1️⃣ Artifacts of excessive simplicity

Being simple is a worthy pursuit in any design, and trying to keep things simple is hard. However, when trying to solve (or even express) complex problems, sometimes a complex tool is needed. Complexity and confusion are not the best features of a programming language, but there is a golden mean in which it is possible to create elegant abstractions in the language that are easy to understand and use.

2️⃣ Not very expressive

Due to simplicity, Go lacks constructs that are perceived as something natural in other languages. This may seem like a good idea at first, but in practice, verbose code comes out. The reason for this should be apparent — you need to make it easy for developers to read someone else’s code, but in reality, these simplifications only harm readability. There is no shorthand in Go: either a lot or nothing.

For example, a console utility that reads stdin or a file from command line arguments would look like this:

While this code tries to be as general as possible, Go is forced verbosity gets in the way, and the result is a lot of code to solve a simple problem.

For example, here is a solution to the same problem with not so know D Lang:

And who is more readable now?

I’ll’ll give my vote D. Its code is much more readable as it more explicitly describes the actions. D uses concepts that are much more complex (alternate function calls and templates) than the Go example, but it is really not hard to figure them out.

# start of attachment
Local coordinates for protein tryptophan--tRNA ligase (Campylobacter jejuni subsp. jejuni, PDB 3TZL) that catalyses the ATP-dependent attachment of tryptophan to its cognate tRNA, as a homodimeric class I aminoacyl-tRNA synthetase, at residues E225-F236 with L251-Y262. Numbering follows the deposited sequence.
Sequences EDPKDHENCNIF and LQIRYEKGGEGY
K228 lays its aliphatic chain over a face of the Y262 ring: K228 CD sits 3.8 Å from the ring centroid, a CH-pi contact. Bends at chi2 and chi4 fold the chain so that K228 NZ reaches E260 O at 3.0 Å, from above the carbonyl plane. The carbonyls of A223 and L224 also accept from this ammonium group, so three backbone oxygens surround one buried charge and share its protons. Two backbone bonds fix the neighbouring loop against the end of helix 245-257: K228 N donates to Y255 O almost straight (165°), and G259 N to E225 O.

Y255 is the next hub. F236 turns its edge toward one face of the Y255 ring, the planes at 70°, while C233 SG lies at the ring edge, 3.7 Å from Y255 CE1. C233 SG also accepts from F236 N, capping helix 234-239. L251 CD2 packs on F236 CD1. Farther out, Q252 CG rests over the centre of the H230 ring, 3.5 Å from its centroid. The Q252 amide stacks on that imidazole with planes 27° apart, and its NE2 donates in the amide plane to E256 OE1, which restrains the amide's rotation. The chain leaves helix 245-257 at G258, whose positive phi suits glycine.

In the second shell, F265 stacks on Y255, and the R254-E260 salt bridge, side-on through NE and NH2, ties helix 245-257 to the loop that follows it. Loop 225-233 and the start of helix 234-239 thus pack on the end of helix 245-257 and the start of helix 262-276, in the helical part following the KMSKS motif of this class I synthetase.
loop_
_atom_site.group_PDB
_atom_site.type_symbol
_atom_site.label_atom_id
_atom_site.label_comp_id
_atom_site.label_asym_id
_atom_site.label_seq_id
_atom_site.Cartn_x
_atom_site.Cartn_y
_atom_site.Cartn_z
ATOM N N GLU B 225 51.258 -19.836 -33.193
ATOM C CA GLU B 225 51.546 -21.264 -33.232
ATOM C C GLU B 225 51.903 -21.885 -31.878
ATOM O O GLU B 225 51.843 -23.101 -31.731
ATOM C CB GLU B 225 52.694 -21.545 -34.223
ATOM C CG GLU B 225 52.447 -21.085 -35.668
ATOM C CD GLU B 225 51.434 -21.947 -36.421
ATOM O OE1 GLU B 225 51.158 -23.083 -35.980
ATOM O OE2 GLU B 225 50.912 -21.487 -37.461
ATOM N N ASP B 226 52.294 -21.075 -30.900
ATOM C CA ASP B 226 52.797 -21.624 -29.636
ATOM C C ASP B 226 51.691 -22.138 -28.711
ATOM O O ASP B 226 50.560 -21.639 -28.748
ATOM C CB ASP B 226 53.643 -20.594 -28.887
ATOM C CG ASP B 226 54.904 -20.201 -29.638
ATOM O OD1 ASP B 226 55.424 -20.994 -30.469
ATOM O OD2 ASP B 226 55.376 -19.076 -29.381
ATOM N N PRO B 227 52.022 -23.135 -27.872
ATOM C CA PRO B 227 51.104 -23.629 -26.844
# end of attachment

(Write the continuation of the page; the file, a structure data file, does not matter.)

3️⃣ Copy hell

A popular suggestion for improving Go is a generalization. This will at least avoid unnecessary copying of code to support all data types. For example, a function for summing a list of integers can be implemented in no other way, except as its copy-paste of its basic function for each integer type, there is no other way:

And this example doesn’t even work for signed types. This approach wholly violates the Don’t-Repeat-Repeat- Yourself (DRY) principle, one of the most well-known and apparent principles, ignoring which is the source of many mistakes. Why does Go do this? This is a terrible aspect of language.

The same example in D:

Simple, elegant, and straight to the point. Here is a function reducefor template type and predicate. This is again more difficult than the Go option, but not so tricky for smart programmers to understand. Which example is easier to maintain and more comfortable to read?

4️⃣ Simple type system traversal

As they read this, I suppose Go programmers will scream, “You don’t’ t do it like that!” With the foam in their mouths. Well, there is another way to make a generic function and types, but that completely breaks the type system!

Take a look at this example of a language fix to work around the problem: